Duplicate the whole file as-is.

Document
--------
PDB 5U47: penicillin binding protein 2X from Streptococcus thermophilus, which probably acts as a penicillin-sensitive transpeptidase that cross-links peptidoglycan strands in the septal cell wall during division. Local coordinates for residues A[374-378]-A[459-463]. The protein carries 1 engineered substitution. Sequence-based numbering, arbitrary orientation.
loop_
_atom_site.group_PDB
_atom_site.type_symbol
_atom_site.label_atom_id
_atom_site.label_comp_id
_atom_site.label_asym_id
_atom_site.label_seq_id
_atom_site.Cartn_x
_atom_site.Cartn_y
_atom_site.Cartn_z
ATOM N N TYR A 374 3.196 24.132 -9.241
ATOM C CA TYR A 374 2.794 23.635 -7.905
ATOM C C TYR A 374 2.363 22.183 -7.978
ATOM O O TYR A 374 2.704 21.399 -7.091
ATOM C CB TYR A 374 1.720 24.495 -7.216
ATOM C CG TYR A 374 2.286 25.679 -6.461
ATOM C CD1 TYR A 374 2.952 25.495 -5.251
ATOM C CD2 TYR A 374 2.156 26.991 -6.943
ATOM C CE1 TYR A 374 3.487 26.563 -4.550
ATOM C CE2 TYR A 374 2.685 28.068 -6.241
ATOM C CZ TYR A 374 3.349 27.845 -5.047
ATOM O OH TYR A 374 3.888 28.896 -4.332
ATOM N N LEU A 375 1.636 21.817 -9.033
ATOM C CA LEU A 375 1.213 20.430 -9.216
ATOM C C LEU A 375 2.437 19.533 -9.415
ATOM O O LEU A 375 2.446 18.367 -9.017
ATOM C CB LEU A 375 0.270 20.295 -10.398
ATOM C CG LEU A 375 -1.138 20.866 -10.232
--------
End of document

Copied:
PDB 5U47: penicillin binding protein 2X from Streptococcus thermophilus, which probably acts as a penicillin-sensitive transpeptidase that cross-links peptidoglycan strands in the septal cell wall during division. Local coordinates for residues A[374-378]-A[459-463]. The protein carries 1 engineered substitution. Sequence-based numbering, arbitrary orientation.
loop_
_atom_site.group_PDB
_atom_site.type_symbol
_atom_site.label_atom_id
_atom_site.label_comp_id
_atom_site.label_asym_id
_atom_site.label_seq_id
_atom_site.Cartn_x
_atom_site.Cartn_y
_atom_site.Cartn_z
ATOM N N TYR A 374 3.196 24.132 -9.241
ATOM C CA TYR A 374 2.794 23.635 -7.905
ATOM C C TYR A 374 2.363 22.183 -7.978
ATOM O O TYR A 374 2.704 21.399 -7.091
ATOM C CB TYR A 374 1.720 24.495 -7.216
ATOM C CG TYR A 374 2.286 25.679 -6.461
ATOM C CD1 TYR A 374 2.952 25.495 -5.251
ATOM C CD2 TYR A 374 2.156 26.991 -6.943
ATOM C CE1 TYR A 374 3.487 26.563 -4.550
ATOM C CE2 TYR A 374 2.685 28.068 -6.241
ATOM C CZ TYR A 374 3.349 27.845 -5.047
ATOM O OH TYR A 374 3.888 28.896 -4.332
ATOM N N LEU A 375 1.636 21.817 -9.033
ATOM C CA LEU A 375 1.213 20.430 -9.216
ATOM C C LEU A 375 2.437 19.533 -9.415
ATOM O O LEU A 375 2.446 18.367 -9.017
ATOM C CB LEU A 375 0.270 20.295 -10.398
ATOM C CG LEU A 375 -1.138 20.866 -10.232